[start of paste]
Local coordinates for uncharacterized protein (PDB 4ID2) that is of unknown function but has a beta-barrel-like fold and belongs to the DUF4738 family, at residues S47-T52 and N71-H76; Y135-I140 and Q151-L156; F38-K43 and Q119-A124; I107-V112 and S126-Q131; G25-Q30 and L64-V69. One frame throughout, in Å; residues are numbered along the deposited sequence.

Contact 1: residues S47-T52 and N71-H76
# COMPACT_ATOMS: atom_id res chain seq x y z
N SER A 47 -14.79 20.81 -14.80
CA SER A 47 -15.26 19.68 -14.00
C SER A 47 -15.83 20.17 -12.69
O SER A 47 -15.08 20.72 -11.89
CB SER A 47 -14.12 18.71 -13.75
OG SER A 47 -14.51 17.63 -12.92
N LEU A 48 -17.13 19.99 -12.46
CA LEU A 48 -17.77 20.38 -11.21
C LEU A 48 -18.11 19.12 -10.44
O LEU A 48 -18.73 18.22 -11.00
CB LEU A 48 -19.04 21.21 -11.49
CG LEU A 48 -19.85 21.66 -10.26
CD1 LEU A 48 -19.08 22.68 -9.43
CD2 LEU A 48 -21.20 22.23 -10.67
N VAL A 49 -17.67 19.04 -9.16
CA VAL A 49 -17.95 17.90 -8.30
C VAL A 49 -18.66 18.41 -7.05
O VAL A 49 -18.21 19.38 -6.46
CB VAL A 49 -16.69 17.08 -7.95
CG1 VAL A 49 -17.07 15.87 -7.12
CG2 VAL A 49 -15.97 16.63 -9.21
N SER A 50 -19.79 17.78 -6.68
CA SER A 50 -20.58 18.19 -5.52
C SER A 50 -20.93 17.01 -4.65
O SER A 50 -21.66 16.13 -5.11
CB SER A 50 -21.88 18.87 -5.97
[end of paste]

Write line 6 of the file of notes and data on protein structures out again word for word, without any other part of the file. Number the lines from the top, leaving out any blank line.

C SER A 47 -15.83 20.17 -12.69